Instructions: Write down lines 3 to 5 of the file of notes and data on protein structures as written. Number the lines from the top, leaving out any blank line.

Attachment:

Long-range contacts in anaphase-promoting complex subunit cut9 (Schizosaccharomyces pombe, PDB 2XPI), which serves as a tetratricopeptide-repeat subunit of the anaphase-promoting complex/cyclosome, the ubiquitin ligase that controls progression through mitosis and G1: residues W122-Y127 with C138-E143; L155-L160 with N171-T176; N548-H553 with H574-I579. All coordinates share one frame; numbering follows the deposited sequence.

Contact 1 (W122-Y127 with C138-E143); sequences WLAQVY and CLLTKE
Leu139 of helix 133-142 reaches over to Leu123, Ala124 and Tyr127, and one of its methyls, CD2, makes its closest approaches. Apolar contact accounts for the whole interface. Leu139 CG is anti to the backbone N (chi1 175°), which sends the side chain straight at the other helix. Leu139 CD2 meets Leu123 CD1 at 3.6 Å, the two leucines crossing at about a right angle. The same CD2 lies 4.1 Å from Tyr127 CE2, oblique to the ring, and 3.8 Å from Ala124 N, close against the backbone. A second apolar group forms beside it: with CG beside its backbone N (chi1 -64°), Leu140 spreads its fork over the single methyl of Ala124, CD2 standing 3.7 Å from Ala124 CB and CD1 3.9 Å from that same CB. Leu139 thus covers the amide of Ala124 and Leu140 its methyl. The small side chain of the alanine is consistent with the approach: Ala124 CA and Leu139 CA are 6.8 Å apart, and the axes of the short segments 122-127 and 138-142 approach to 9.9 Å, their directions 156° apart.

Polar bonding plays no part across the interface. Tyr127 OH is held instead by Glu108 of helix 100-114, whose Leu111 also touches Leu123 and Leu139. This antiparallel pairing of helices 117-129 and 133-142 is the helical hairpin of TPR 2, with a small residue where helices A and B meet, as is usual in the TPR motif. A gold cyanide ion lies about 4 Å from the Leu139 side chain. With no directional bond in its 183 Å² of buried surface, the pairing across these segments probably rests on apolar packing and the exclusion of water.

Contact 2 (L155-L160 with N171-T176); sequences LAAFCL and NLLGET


Leu139 of helix 133-142 reaches over to Leu123, Ala124 and Tyr127, and one of its methyls, CD2, makes its closest approaches. Apolar contact accounts for the whole interface. Leu139 CG is anti to the backbone N (chi1 175°), which sends the side chain straight at the other helix. Leu139 CD2 meets Leu123 CD1 at 3.6 Å, the two leucines crossing at about a right angle. The same CD2 lies 4.1 Å from Tyr127 CE2, oblique to the ring, and 3.8 Å from Ala124 N, close against the backbone. A second apolar group forms beside it: with CG beside its backbone N (chi1 -64°), Leu140 spreads its fork over the single methyl of Ala124, CD2 standing 3.7 Å from Ala124 CB and CD1 3.9 Å from that same CB. Leu139 thus covers the amide of Ala124 and Leu140 its methyl. The small side chain of the alanine is consistent with the approach: Ala124 CA and Leu139 CA are 6.8 Å apart, and the axes of the short segments 122-127 and 138-142 approach to 9.9 Å, their directions 156° apart.

Polar bonding plays no part across the interface. Tyr127 OH is held instead by Glu108 of helix 100-114, whose Leu111 also touches Leu123 and Leu139. This antiparallel pairing of helices 117-129 and 133-142 is the helical hairpin of TPR 2, with a small residue where helices A and B meet, as is usual in the TPR motif. A gold cyanide ion lies about 4 Å from the Leu139 side chain. With no directional bond in its 183 Å² of buried surface, the pairing across these segments probably rests on apolar packing and the exclusion of water.

Contact 2 (L155-L160 with N171-T176); sequences LAAFCL and NLLGET